"We should not be living in a society where dogs are given more rights than an African American male," Washington said. "It could have easily been one of us. We're going to make sure that this legal system is transparent. We're going to make sure that this family is treated right and that justice is served."

Washington also cited alleged cases of inconsistencies with Lamar County's criminal justice system. Finley, was charged with murder in 2003 for the fatal shooting of a friend, a killing, according to Krystal Muhammad, where he first blamed three Blacks. He eventually pleaded and was found guilty on manslaughter charges, serving four years in prison. In that same case, according to the Associated Press, McClelland perjured himself on behalf of Finley, was convicted and sentenced to five year's probation, but served some jail time for violating his terms.

Lamar County District Attorney Gary Young was Finley's attorney. He recused himself from McClelland's case. A judge, then, appointed former Dallas County assistant district attorney Toby Shook as special prosecutor. Shook ran for district attorney, but lost to Craig Watkins in 2006.

The Paris branch of the NAACP was heavily criticized by several people at the town hall meeting for not being present, along with allegedly not doing enough to pressure the D.A.'s office to rule McClelland's death a hate crime.

"We have to stay on one accord," said Bond, reprimanding the NAACP. "We cannot let these White and Black people, in collusion together, separate and divide us."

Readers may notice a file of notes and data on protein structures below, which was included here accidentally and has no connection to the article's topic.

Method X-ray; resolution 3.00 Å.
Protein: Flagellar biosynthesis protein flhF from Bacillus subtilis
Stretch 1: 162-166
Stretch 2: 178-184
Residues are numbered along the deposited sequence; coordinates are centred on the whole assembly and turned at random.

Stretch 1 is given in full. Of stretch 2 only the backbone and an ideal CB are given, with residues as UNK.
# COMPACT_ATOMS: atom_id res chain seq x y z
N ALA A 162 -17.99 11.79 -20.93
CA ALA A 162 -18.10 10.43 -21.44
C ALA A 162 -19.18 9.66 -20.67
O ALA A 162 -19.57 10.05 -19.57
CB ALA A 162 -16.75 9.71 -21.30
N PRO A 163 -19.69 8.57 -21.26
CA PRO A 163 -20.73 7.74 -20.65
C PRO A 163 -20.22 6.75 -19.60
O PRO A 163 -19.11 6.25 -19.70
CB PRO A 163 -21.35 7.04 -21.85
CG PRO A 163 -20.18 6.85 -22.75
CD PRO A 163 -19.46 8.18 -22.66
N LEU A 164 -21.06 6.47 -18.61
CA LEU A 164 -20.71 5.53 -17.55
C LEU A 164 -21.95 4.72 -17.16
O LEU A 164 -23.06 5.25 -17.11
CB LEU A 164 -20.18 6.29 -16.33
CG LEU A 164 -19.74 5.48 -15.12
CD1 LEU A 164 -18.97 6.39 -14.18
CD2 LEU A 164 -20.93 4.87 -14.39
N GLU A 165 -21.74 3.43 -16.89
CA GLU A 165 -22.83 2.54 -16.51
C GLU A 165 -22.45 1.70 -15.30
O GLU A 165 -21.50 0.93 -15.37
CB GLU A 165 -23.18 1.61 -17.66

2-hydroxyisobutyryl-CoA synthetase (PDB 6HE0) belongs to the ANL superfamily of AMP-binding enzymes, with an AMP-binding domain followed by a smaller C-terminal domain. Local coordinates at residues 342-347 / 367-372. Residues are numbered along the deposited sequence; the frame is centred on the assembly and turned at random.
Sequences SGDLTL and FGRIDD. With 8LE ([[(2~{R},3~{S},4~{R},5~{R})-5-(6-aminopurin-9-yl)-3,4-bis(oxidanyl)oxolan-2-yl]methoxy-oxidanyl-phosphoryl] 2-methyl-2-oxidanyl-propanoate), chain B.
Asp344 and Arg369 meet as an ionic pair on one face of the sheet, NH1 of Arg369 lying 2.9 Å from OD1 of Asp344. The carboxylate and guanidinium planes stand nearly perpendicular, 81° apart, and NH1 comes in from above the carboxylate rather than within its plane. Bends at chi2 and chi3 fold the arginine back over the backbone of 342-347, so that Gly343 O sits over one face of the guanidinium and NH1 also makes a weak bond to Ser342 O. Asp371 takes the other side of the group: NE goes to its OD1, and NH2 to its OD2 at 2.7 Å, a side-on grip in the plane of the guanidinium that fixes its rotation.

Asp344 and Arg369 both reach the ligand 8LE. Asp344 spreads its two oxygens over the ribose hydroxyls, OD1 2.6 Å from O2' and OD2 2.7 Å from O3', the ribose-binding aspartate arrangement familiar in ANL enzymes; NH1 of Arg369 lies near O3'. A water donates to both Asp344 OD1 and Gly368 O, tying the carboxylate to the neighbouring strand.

The Paris NAACP, led by president, Dr. Joann Ondrovik, released a Nov. 3 statement, expressing their condolences to McClelland's family and calling for justice in his case.

''We understand that nothing can restore the life of Brandon McClelland, but we refuse to tolerate a death based on racial hatred," the release stated. "Therefore, we expect and demand that the death of Brandon McClelland be investigated diligently, that the motives of the suspects be carefully examined and that the evidence in the case be faithfully followed for a determination of the existence of racial hatred as a motive in his violent death.

"Any death resulting from a criminal act is reprehensible; however, a criminal act motivated by racial or cultural hatred should find no justification in the laws of man, nor should it seek sanctuary in the soul of our community. Criminal behavior, particularly a violent murder that raises the suspicion of racial bigotry, calls for a united and passionate, no-tolerance, community response combined with dedicated efforts to seek evidence, to comfort the victim and to present facts as opposed to opinions, so that the appropriate verdict is sought."

Representatives from local and Dallas area churches did appear at the town hall meeting. Carmelita Pope Freeman, Regional Director of the U.S. Department of Justice Community Relations Service also attended, but was not ready to make a statement.

The tragic death for the McCleary family, represents not just racial hatred, but the loss that perhaps only time and justice can heal.

Ernest McCleary, Brandon's grandfather, remembered speaking to him via telephone around midnight, assessing that friends do not commit such a heinous crime to another friend.

"I want them to die the same way they did to my grandson. Let them see how Brandon McClelland suffered," McCleary said.

Still, they know that even justice cannot bring their loved one back.

Tevin McCleary said, "I just remembered telling him I loved him for the last time."

 

Category: National